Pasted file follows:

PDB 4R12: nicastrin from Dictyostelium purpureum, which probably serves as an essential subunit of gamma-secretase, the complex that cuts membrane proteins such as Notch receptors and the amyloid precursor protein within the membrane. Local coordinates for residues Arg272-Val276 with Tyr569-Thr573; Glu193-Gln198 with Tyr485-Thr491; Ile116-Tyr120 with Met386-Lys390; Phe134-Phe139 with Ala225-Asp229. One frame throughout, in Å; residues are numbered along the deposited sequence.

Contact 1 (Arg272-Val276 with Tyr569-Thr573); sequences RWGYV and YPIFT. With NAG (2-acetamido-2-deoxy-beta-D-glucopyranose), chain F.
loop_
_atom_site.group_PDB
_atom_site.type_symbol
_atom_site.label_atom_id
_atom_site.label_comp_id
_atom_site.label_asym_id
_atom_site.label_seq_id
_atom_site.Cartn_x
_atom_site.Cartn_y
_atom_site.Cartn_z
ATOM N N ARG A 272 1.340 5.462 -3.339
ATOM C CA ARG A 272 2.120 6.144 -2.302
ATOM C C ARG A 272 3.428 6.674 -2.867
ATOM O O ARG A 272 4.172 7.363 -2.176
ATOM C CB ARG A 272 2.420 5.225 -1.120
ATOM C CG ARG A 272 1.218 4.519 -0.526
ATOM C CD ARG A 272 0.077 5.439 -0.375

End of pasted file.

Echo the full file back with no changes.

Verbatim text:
PDB 4R12: nicastrin from Dictyostelium purpureum, which probably serves as an essential subunit of gamma-secretase, the complex that cuts membrane proteins such as Notch receptors and the amyloid precursor protein within the membrane. Local coordinates for residues Arg272-Val276 with Tyr569-Thr573; Glu193-Gln198 with Tyr485-Thr491; Ile116-Tyr120 with Met386-Lys390; Phe134-Phe139 with Ala225-Asp229. One frame throughout, in Å; residues are numbered along the deposited sequence.

Contact 1 (Arg272-Val276 with Tyr569-Thr573); sequences RWGYV and YPIFT. With NAG (2-acetamido-2-deoxy-beta-D-glucopyranose), chain F.
loop_
_atom_site.group_PDB
_atom_site.type_symbol
_atom_site.label_atom_id
_atom_site.label_comp_id
_atom_site.label_asym_id
_atom_site.label_seq_id
_atom_site.Cartn_x
_atom_site.Cartn_y
_atom_site.Cartn_z
ATOM N N ARG A 272 1.340 5.462 -3.339
ATOM C CA ARG A 272 2.120 6.144 -2.302
ATOM C C ARG A 272 3.428 6.674 -2.867
ATOM O O ARG A 272 4.172 7.363 -2.176
ATOM C CB ARG A 272 2.420 5.225 -1.120
ATOM C CG ARG A 272 1.218 4.519 -0.526
ATOM C CD ARG A 272 0.077 5.439 -0.375